Archive of political content becomes batleground between publishers and platforms
George Orwell wrote in his essay Politics and the English Language: In our age there is no such thing as keeping out of politics. All issues are political issues. When Facebook constructed a new archive of political advertising, had it thought a little more about this concept of what is political, it might have more accurately anticipated the subsequent Orwellian headache. As it is, journalists are finding their articles restricted from promotion because they are lumped in with campaigning materials from politicians, lobby groups and advocacy organisations.
The new archive of ads with political content, which Facebook made public last month, has become the latest contested piece of territory between platforms and publishers. The complaint from publishers is that Facebook is categorising posts in which they are promoting their own journalism (paying money to target particular groups of the audience) as political ads. Publishers have reacted furiously to what they see as toxic taxonomy.
Mark Thompson, the chief executive of the New York Times, has been the most vocal critic, describing Facebooks practices as a threat to democracy and criticising the platform in a recent speech to the Open Markets Initiative in Washington DC. When it comes to news, Facebook still doesnt get it, said Thompson. In its effort to clear up one bad mess, it seems to be joining those who want to blur the line between reality-based journalism and propaganda.
At a separate event at Columbia University, Thompson and Facebooks head of news partnerships, Campbell Brown, fought openly about the initiative. Thompson showed examples of where New York Times articles, including recipes, had been wrongly flagged as political. Brown emphasised that the archive was being refined, but stood firm on the principle that promoted journalism ought to be flagged as paid-for political posts. On this you are just wrong, she told Thompson.
Publishers took to social platforms to question the labelling and representation of their work. One of the most egregious examples came from investigative journalism organisation Reveal. Last week, at the height of the scandal around the separation of undocumented migrant families crossing the US border, it published an exclusive story involving the alleged drugging of children at a centre housing immigrant minors. It was flagged in the Facebook system as containing political content, and as Reveal had not registered its promotion of the story, the promoted posts were stifled. Facebook did not remove the article, but rather stopped its paid circulation. Given the importance of paid promotion, it is not surprising that publishers see this as amounting to the same thing.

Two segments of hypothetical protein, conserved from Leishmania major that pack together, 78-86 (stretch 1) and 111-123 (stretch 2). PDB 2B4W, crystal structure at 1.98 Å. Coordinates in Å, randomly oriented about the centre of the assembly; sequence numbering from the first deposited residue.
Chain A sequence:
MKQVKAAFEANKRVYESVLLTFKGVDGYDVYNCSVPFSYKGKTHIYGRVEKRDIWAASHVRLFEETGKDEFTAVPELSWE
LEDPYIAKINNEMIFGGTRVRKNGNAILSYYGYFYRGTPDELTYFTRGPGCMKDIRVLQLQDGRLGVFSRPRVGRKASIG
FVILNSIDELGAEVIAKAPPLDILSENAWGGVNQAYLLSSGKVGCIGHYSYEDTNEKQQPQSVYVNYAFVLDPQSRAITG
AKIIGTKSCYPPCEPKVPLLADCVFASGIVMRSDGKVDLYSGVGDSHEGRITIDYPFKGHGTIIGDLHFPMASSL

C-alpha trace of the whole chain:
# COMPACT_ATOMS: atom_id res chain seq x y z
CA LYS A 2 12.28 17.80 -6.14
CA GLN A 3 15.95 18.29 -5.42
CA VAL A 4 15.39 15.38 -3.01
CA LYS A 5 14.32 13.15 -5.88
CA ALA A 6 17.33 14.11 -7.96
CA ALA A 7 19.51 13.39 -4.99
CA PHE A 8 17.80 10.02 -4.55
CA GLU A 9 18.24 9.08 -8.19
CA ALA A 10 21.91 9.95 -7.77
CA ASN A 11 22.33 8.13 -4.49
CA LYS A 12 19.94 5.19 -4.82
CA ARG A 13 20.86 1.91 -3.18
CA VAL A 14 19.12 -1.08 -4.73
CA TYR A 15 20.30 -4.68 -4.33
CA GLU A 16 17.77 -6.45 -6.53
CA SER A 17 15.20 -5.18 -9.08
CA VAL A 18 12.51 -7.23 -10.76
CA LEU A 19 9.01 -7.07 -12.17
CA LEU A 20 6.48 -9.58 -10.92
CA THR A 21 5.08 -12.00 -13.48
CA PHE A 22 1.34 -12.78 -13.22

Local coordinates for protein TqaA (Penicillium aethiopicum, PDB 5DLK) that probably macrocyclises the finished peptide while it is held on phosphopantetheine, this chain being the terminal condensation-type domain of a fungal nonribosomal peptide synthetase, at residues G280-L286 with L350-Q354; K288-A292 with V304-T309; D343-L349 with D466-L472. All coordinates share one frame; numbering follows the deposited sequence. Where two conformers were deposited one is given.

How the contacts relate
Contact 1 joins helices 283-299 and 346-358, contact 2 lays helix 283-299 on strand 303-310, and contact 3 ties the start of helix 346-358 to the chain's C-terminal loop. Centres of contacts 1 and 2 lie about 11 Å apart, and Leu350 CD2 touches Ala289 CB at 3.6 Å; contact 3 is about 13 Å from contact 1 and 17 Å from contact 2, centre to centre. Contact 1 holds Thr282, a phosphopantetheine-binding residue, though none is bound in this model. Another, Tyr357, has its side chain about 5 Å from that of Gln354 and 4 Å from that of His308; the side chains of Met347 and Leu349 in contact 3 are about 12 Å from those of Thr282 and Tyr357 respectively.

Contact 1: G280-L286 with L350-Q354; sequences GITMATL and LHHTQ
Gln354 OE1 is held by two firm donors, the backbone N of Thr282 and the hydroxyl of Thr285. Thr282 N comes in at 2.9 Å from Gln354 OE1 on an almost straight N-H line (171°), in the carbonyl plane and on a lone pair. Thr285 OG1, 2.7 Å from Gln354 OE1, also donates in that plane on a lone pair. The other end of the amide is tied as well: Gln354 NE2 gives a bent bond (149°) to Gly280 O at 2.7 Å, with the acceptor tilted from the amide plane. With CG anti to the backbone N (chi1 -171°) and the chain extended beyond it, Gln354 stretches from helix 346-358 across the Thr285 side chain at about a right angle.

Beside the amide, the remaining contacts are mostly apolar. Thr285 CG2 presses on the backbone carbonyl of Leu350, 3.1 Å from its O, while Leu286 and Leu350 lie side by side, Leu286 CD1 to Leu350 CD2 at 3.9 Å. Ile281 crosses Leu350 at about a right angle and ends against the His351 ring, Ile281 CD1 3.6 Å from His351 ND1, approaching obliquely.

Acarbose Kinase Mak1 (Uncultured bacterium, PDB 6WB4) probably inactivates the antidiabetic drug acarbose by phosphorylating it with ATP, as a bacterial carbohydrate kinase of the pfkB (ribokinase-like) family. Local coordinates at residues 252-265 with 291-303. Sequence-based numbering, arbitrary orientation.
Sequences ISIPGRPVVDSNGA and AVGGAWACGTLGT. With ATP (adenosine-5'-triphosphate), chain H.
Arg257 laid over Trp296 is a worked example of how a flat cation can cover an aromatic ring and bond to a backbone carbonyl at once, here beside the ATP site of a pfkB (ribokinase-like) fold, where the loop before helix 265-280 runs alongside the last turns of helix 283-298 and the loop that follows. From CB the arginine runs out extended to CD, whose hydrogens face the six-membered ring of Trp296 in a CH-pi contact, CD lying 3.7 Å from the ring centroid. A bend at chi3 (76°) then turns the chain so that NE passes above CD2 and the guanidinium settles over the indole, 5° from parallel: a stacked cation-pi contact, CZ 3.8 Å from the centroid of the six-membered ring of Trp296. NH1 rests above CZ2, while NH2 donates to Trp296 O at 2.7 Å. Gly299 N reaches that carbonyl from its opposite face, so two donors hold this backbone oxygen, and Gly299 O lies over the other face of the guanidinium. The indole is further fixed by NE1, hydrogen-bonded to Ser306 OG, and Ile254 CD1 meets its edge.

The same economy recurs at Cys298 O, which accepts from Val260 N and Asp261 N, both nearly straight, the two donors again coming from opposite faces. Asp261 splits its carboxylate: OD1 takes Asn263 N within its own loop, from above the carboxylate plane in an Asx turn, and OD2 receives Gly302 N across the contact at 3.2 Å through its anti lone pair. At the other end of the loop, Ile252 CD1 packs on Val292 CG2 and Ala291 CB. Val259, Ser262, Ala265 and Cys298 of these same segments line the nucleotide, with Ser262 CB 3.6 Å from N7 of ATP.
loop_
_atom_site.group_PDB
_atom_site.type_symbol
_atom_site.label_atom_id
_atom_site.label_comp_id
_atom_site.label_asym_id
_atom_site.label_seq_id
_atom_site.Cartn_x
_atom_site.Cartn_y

The furore and confusion over what had happened to the post demonstrated that publishers were themselves confused about the new system. It also demonstrated the way in which even a well-intentioned initiative to add more clarity to political advertising could in fact militate against the rapid spread of what many would consider important high-quality news.
The central problem exposed by Facebooks advertising archive is the flaw in its entire business model. Targeted advertising represents 98% of Facebooks revenues which were $40bn last year.
Many people who use Facebook remain unaware that what shows up in their news feed can get there two ways: it is targeted by an algorithm based on their behaviour, profile and preferences; and often it is targeted at their demographic by paid promotion. It is routine for publishers to pay to boost pages of their own journalism in order for them to reach a wider audience. In fact for many publishers it is a prerequisite of being read, as Facebook does not recognise or seek to categorise good journalism or urgent news over any other material.